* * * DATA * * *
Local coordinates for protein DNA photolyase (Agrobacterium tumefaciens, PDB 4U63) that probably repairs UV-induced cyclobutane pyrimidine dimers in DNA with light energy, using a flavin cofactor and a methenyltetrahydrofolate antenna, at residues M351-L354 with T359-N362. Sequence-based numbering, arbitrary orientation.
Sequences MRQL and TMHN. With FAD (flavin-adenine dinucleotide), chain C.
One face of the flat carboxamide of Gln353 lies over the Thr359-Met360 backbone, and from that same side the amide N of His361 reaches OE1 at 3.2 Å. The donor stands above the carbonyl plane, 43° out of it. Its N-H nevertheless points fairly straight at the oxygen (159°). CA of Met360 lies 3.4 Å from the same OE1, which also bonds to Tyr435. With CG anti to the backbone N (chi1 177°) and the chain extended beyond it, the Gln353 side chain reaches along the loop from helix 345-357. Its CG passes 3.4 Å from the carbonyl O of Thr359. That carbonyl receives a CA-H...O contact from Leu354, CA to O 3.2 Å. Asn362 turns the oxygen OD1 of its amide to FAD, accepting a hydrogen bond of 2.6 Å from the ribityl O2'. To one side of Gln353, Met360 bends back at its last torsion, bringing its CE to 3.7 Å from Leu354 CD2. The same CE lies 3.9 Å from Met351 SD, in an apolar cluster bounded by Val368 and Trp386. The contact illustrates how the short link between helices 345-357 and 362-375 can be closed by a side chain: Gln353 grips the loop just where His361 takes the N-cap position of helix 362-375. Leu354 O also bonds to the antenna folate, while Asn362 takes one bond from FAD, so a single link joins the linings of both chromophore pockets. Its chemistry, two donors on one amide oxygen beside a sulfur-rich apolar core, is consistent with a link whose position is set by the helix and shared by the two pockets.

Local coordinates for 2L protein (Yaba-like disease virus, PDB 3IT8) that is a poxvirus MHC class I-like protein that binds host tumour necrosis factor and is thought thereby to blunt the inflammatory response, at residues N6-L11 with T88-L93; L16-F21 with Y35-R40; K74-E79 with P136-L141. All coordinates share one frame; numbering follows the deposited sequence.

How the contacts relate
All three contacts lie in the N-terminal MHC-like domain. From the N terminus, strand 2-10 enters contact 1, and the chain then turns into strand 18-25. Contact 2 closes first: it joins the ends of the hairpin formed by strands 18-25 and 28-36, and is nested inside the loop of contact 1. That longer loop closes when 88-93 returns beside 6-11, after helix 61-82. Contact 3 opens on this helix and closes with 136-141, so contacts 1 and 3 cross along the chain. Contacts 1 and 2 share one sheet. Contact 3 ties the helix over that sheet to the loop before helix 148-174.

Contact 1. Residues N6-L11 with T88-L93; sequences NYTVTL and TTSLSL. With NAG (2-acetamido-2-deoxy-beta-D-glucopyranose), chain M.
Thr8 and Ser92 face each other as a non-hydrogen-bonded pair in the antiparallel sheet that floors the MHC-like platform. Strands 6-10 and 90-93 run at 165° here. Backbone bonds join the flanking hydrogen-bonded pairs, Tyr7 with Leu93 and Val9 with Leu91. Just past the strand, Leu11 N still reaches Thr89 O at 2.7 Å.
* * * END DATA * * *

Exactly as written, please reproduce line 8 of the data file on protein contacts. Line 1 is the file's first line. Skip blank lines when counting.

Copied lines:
Thr8 and Ser92 face each other as a non-hydrogen-bonded pair in the antiparallel sheet that floors the MHC-like platform. Strands 6-10 and 90-93 run at 165° here. Backbone bonds join the flanking hydrogen-bonded pairs, Tyr7 with Leu93 and Val9 with Leu91. Just past the strand, Leu11 N still reaches Thr89 O at 2.7 Å.